Guided by Data
In order to make positive change to community well-being in any given community and across Nebraska, we have to know where we’re starting. Nebraska Children has worked with the state of Nebraska, local public agency leaders, and private organizations to develop 10 community well-being indicators.
These indicators, reported annually and compiled by county, are indisputable statistics provided by the state of Nebraska Department of Health and Human Services and Department of Education. Each indicator allows us to identify where a community needs to improve, where they’re performing well, and whether or not a Community Prevention System is moving the needle.
When Nebraska Children works within a community, the goal is to see changes in these indicators within the first few years of implementing evidence-base strategies and a Community Prevention System.
A high infant death rate indicates high rates of substance abuse, poor access to prenatal care, and a lack of outreach to at-risk moms to be. Infant death are the deaths of people under one year of age, and the infant death rate is the number of infant deaths per 1,000 live births. Rates are not calculated for counties with less than five events. Source: Nebraska Vital Statistics Reports
Child abuse and neglect
A high report rate of child abuse and neglect may indicate high rates of substance abuse, prevalence of mental illness, failure of community prevention systems, lack of concrete supports for parents, and a high rate of births to teenagers. Child abuse and neglect substantiated reports are a subset of the total number of reports of child maltreatment that were made in a given year. “Substantiated” means that a determination was made that the incident of maltreatment did occur. “Child maltreatment” is defined by the Nebraska Department of Health and Human Services as physical, emotional, or sexual harm done to a child from birth to age 17. This harm may occur either through abuse or neglect. The child abuse and neglect substantiated report rate is the number of such reports per 1,000 individuals age 0 to 18 in a given county. Rates are not calculated for counties with less than five events. Source: Nebraska Department of Health and Human Services Child Abuse and Neglect: Annual Data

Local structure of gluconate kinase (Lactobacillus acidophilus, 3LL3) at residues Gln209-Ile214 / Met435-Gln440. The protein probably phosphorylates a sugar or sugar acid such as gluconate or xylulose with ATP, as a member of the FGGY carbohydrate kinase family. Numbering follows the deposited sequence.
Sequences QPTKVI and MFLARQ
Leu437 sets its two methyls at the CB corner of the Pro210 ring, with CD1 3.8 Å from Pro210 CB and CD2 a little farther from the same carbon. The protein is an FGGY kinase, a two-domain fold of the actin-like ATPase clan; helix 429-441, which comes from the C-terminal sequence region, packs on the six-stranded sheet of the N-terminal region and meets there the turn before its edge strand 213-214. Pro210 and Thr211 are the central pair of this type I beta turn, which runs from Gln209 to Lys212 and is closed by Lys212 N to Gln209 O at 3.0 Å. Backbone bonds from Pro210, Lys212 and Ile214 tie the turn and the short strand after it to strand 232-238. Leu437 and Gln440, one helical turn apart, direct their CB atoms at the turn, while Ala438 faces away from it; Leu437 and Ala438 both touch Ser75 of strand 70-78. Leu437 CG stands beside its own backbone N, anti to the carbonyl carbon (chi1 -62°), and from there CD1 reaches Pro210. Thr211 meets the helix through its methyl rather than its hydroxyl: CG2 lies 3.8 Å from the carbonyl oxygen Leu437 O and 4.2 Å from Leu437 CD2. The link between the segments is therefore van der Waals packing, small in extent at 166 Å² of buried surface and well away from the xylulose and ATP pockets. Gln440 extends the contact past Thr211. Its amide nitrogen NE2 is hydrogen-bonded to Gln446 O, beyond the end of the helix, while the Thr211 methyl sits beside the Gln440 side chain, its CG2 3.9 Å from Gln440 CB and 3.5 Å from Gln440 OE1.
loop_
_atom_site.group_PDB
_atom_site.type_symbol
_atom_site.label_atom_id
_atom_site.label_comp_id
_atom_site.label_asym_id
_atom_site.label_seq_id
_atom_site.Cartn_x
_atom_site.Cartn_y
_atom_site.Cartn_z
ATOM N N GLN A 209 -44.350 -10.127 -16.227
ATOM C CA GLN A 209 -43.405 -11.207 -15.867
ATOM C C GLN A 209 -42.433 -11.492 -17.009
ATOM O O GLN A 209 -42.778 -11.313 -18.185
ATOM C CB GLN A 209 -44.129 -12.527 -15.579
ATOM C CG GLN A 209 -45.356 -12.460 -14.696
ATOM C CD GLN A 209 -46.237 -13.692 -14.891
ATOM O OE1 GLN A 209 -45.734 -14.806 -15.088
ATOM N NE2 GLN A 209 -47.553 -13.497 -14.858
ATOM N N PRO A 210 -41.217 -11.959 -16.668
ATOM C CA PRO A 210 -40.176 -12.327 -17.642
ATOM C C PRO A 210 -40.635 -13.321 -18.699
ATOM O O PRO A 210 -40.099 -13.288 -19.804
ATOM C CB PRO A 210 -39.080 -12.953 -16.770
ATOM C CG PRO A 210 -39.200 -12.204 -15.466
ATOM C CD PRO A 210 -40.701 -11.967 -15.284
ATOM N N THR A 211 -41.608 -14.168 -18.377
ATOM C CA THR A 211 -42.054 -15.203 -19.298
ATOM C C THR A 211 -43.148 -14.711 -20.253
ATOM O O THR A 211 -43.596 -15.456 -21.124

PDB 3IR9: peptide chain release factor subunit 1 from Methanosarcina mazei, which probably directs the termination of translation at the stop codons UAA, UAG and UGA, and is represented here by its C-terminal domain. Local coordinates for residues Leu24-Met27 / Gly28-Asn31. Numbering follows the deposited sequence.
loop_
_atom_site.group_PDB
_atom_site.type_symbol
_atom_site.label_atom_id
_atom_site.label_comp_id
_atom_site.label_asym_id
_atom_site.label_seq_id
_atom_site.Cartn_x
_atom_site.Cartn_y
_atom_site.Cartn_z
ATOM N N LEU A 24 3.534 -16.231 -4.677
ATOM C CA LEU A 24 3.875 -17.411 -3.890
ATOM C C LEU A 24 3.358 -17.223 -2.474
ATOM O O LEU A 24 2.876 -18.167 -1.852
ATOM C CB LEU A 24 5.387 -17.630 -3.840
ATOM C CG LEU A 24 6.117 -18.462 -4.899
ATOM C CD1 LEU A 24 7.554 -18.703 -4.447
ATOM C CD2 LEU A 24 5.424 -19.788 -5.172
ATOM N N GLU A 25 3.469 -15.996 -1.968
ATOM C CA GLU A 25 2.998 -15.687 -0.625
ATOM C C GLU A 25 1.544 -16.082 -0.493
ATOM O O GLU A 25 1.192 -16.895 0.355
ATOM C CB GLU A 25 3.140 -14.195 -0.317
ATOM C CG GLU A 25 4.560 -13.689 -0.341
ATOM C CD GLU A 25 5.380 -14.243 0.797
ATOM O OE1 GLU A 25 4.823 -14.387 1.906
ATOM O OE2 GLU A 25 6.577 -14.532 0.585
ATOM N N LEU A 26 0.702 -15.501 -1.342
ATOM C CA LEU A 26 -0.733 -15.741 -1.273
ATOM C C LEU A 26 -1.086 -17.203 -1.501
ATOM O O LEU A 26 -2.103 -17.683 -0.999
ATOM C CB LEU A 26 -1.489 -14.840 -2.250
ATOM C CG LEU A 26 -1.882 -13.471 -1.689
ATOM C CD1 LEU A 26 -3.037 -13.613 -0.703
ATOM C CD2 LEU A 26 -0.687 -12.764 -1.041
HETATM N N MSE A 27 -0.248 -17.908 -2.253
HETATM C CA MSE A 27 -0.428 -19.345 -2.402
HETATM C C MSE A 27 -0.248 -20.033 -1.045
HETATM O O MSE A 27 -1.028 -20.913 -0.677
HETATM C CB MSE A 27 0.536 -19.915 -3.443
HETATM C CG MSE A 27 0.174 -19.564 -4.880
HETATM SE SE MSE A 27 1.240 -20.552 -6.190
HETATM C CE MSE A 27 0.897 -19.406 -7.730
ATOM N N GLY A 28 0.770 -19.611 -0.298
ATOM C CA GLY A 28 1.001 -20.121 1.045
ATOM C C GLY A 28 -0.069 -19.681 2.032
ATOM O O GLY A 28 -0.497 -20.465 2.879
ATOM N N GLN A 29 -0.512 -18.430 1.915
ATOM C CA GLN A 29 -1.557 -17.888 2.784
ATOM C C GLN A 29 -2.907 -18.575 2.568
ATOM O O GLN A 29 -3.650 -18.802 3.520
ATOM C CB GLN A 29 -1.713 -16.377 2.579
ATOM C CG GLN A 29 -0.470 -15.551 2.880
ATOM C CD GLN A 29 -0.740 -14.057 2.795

A high number of state wards and home removals may indicate substance abuse, prevalent mental illness, lack of social-emotional competence in children, failure of community prevention systems, lack of concrete supports for parents, and a high rate of births to teenagers.This indicator tracks how many children have been removed from their home and placed in foster care.The number we look at takes into account how many children and youth were in out-of-home care on the last day of the previous year. The foster care rate is the number of children and youth in foster care per 1,000 individuals age 0 to 18 in a given county. Rates are not calculated for counties with less than five events. Source: Nebraska Foster Care Review Office Reports.
This indicator gives Nebraska Children a sense whether the education of the most at-risk children is being adquately supported within the community. The number proficient reading at third grade is the number of third grade children who tested proficient, and the percent is that number divided by the total number of students tested. Rates are not calculated for counties with less than 10 events. Source: Nebraska Department of Education Nebraska Department of Education.(n.d.) Percent proficient at 3rd grade reading, as provided by the Nebraska Department of Education and prepared by Voices for Children.